The behavior of CO2 corrosion of mild steel was studied in a CaCO3 saturated aqueous solution. The bulk water chemistry ([Fe2+], [Ca2+], and pH) was controlled and the mass transfer characteristics inherent to the experimental setup were well defined. A combination of weight loss and electrochemical techniques, as well as surface characterization tools, were used to assess the behavior of corrosion products over long-term experiments. Three corrosion periods were identified based on the analysis of the corrosion rates and Nyquist response values versus exposure time. Residual Fe3C was the early corrosion product; however, FexCayCO3 (x + y = 1) precipitated within its pores over the course of experiments where a favorable local water chemistry was achieved, regardless of the bulk solution. Results show that the presence of Ca2+ did not jeopardize the final protectiveness of corrosion products.
Localized corrosion is typically influenced by the anionic species in electrolytes. However, localized corrosion has been also attributed to the inhomogeneity of the corrosion product layer in the presence of Ca2+, as a cationic species.1 There are a number of contradictions in the open literature regarding the effect of Ca2+ on uniform and localized corrosion of mild steel in CO2 environments.2 This is often due to inadequate experimental setups and procedures, which fail to ensure consistent control of solution chemistry, such as pH and degree of CaCO3 saturation. Aqueous speciation is one of the most influential parameters that governs both scaling and corrosion processes. The degree of aqueous saturation of CaCO3 and FeCO3 is a key parameter, even more important than individual ion concentrations, when studying the effect of Ca2+ ions on CO2 corrosion. The precipitation kinetics of solid CaCO3 and FeCO3 are greatly influenced by the bulk saturation degree, as the main driving force, rather than individual ion concentrations.3 An electrolyte can have a high concentration of Ca2+ but still be undersaturated with respect to CaCO3; bulk precipitation is not expected. Saturation degree depends on several environmental parameters, such as relevant ion concentration, pH, temperature, ionic strength, etc. Researchers often overlooked saturation degree, exclusively relying on ion concentrations as the core influencing parameter on CO2 corrosion. pH is a critical parameter which has a considerable effect on corrosion rate as well as CaCO3 and FeCO3 precipitation rates. Many studies published on the effect of Ca2+ on CO2 corrosion describe experiments where the initial and final solution pH values are not the same due to changes of water chemistry over the course of long-term experiments. In some cases, even the initial pH is not reported at all.4,-5 The corrosion behavior and the formation of corrosion product layers and scales are also influenced by mass transfer of key ions from/to the bulk solution and through surface layers.6 Mass transfer rate influences the concentration of the aqueous species near the corroding metal surface, which constitutes the active site for precipitation of metal carbonates. Consequently, the morphology and other properties of the surface layers can be considerably affected by mass transfer characteristics. Experimental data generated by a setup with well-defined mass transfer characteristics for studying the effect of Ca2+ on CO2 corrosion ensures reproducibility.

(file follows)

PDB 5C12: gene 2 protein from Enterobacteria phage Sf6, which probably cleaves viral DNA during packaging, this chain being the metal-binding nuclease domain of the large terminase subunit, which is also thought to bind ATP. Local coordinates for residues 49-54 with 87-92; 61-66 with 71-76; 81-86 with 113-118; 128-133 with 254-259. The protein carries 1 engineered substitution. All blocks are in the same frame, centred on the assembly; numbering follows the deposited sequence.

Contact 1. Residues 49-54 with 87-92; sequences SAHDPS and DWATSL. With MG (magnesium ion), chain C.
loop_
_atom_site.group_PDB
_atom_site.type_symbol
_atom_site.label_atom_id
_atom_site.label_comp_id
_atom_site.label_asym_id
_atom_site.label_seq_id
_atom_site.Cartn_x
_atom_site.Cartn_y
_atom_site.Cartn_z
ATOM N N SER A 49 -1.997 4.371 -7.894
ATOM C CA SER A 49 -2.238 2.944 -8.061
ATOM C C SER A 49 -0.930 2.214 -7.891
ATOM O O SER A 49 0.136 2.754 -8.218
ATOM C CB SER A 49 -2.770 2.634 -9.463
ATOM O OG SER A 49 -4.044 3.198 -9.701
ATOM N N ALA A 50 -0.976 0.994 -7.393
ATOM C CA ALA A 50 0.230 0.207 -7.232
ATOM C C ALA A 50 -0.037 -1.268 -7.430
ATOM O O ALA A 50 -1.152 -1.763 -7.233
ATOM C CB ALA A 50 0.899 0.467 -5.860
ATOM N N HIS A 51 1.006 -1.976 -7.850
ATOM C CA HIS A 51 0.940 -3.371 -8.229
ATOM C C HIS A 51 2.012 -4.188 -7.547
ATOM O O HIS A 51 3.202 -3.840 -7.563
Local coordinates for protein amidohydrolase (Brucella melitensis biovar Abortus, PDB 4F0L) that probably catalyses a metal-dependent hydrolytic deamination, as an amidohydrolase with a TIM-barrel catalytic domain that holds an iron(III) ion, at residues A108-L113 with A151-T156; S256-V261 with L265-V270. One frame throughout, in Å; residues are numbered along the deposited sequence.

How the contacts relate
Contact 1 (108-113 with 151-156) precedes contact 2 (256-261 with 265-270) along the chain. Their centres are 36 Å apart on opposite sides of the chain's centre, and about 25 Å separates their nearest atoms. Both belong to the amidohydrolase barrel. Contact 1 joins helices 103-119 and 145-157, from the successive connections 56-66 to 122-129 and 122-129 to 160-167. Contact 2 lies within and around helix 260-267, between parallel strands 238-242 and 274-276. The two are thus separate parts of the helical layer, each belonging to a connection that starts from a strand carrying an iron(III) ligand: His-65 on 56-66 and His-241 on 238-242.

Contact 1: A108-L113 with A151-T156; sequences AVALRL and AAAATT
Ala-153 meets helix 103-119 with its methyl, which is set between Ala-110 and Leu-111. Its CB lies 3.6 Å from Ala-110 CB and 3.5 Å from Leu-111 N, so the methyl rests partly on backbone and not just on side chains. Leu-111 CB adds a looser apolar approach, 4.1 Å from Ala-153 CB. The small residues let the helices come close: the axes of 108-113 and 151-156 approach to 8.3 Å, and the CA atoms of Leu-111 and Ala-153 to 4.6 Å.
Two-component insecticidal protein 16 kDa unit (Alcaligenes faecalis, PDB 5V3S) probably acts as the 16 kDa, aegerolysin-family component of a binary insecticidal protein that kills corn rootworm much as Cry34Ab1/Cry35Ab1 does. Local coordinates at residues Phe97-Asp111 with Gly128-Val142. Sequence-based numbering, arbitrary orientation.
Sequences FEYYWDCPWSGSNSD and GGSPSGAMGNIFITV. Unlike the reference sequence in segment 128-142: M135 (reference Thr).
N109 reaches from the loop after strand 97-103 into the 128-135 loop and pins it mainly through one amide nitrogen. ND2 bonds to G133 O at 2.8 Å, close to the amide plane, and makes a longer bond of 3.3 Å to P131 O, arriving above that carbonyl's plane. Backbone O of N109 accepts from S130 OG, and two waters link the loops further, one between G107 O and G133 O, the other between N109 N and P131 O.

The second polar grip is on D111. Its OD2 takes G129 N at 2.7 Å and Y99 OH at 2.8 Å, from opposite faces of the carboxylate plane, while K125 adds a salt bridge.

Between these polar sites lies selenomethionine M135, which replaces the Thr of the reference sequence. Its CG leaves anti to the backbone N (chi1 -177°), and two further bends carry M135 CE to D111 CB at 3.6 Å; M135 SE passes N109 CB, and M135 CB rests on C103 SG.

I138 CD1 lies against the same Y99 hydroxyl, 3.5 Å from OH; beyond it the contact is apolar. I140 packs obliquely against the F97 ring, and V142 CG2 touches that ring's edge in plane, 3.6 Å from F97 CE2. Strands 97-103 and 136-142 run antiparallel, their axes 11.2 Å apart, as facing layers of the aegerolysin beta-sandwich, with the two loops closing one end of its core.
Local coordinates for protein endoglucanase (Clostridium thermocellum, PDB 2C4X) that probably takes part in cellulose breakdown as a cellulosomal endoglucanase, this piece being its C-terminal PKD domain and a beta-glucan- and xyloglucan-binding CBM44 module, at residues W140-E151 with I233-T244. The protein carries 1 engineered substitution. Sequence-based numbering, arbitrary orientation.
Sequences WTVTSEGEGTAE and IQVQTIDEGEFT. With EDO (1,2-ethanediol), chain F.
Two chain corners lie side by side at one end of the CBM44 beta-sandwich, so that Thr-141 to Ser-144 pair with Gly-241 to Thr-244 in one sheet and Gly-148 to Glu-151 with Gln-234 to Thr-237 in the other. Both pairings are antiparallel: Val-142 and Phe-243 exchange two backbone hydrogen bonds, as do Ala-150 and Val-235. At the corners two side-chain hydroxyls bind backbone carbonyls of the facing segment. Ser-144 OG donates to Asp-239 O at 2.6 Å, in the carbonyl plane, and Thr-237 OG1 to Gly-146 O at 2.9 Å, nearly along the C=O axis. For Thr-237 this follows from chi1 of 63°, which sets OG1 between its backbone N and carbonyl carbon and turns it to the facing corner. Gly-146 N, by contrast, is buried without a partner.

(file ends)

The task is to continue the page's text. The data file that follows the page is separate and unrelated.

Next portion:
In the research reported herein, methodologies were developed to overcome reported experimental difficulties and to obtain more reliable and repeatable results when studying the influence of Ca2+ on mild steel CO2 corrosion mechanisms. The results were obtained in a system where the water chemistry of the test environment was tightly controlled over the course of the experiments, and where mass transfer characteristics were also well-defined. An extended version of this research letter is available for more detailed analysis and discussion.7 However, in the current manuscript, electrochemical impedance spectroscopy (EIS) data with relevant discussion are provided.
Figure 1 shows the experimental setup, equipped with fixed specimen holders and an impeller for generating uniform mass transfer characteristics across the specimen surfaces. These advancements were introduced to eliminate nonuniformity of flow and mass transfer experienced by unstable hanging specimens, as in the conventional glass cell setup used in a previous study.8 pH and [Fe2+] were controlled using H-form and Na-form ion-exchange resins, installed in two independently controlled flow loops attached to the glass cell. For more explanations about the effectiveness of the ion-exchange resins and their function in corrosion studies, please refer to the publication by Zhong, et al.9 The test solutions were kept saturated with respect to CaCO3 over the course of 7 d experiments, corresponding to a stable [Ca2+] of ca. 160 ppm, by maintaining a deposit of solid CaCO3 at the bottom of the glass cell. The [Ca2+] was measured at the beginning and end of experiments using inductively coupled plasma spectroscopy.
Defining the hydrodynamic and mass transfer characteristics of any new experimental corrosion setup is essential when studying the influence of flow on corrosion, and helps ensure reproducibility of the results.10 In the current experimental setup, the limiting current of a ferri-ferrocyanide coupled electrochemical reaction, Equation (1), was used to define the mass transfer coefficient.
The dependence of the Sherwood (Sh) number on the Reynolds (Re) and Schmidt (Sc) numbers was defined by performing multiple regressions to calculate the unknown constants pertaining to the specific geometry of the glass cell setup with this impeller. The final empirical relationship is shown in Equation (2).